Got milk? Then drink to this: A new study has linked high calcium intake to lower incidence of cancers, including colon cancer, in men and women between the ages of 50 and 78.

In surveys of nearly 300,000 men and 200,000 women, researchers found that women who got about 1300 milligrams per day or more of calcium -- the equivalent of about four and a half cups of milk -- had a 7 percent lower risk of developing any type of cancer than those with the lowest intake -- about 500 milligrams per day, the equivalent of about one and a half cups of milk.

The researchers followed the study participants for seven years. When they looked at all gastrointestinal tract cancers together -- colon, pancreatic, stomach, esophageal and liver cancer -- women with the highest calcium intake (about 1,900 milligrams per day) had a 23 percent lower risk than those with the lowest intake (about 500 milligrams per day).

Among men, calcium had no significant effect on the overall cancer risk but did appear to influence digestive system cancers. Men with the highest intake (about 1500 milligrams per day) had a 16 percent lower risk than those with the lowest (about 500 milligrams per day).

Looking at each digestive cancer type individually (rather than clumping them together), they did not find statistically significant links to calcium, except in the case of colon cancer. Women getting the most calcium (about 1900 milligrams per day) were 28 percent less likely to develop colon cancer than those consuming the least (about 500 milligrams per day). Men with the highest calcium intakes (about 1500 milligrams per day) were 21 percent less likely to develop colon cancer than those consuming the least (about 500 milligrams per day).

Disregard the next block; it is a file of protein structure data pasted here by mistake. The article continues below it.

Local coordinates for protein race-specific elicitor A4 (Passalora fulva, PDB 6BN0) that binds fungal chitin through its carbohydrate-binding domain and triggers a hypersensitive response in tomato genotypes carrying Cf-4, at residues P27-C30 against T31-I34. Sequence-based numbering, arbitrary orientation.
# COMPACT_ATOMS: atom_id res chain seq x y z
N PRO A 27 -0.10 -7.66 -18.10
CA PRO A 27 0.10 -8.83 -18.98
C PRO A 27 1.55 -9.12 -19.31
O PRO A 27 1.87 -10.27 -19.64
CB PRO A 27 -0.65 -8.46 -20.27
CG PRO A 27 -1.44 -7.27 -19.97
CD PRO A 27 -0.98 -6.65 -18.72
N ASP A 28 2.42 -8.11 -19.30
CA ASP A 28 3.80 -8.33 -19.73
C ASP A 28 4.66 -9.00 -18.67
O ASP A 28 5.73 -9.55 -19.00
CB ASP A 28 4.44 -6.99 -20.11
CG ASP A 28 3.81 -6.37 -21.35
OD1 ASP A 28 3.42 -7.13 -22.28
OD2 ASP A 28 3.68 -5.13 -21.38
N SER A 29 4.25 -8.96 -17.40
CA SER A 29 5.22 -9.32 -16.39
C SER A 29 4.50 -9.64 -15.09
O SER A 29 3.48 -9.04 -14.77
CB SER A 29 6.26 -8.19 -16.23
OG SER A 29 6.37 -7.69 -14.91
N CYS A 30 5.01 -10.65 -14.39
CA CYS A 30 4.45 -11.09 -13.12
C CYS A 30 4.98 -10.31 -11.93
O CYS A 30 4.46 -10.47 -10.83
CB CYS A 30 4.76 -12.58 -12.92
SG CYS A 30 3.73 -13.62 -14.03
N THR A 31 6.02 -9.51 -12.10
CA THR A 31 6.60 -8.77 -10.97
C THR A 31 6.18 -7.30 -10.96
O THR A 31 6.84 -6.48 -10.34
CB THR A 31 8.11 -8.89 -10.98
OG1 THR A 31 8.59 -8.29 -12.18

(Just for some perspective, about 59.2 out of 100,000 men and 43.8 out of 100,000 women in the U.S. get colon cancer every year. Marji McCullough, a nutritional epidemiologist at the American Cancer Society, and Dana Flanders, an epidemiologist at Emory University's Rollins School of Public Health, said it would be cumbersome to calculate exactly how many cases of cancer might have been avoided by higher calcium levels based on the design of the study.)

More research is needed to confirm the results, cautions co-author Yikyung Park, an epidemiologist at the National Cancer Institute (NCI) in Bethesda, Maryland, even though the study, which is published today in the Archives of Internal Medicine, is the largest to link increased calcium intake to lower risk of cancers affecting the digestive system.

Calcium might ward off cancer by promoting the death of cells multiplying out of control, says the ACS’ McCullough. But vitamin D – a nutrient contained in many calcium-rich foods – appears to control cancer cell proliferation, and thus the cancer benefits illustrated in this study could be due calcium and vitamin D working together, she adds.

Calcium's apparent benefits might be dependent on vitamin D, agrees Jennifer Lin, an epidemiologist at Harvard Medical School. "It is possible that high intakes of both nutrients may be necessary for cancer prevention," she says. "In my previous study of breast cancer and calcium/vitamin D intake, we found that the relationship between calcium and breast cancer risk was modified by vitamin D intake -- lower breast cancer risk was associated with higher intakes of both calcium and vitamin D in older women."
For the average man and woman worried about getting cancer, this study doesn't suggest that going overboard with calcium will have much benefit. In fact, it could be dangerous, says McCullough, noting that some research suggests that men who take more than 2000 daily milligrams may be upping their risk of prostate cancer. "I would suggest going with recommendations from the Institute of Medicine [1200 milligrams per day for men and women ages 50 and above]," she says, "People would be wise to reach the recommended levels but not to think that more is better."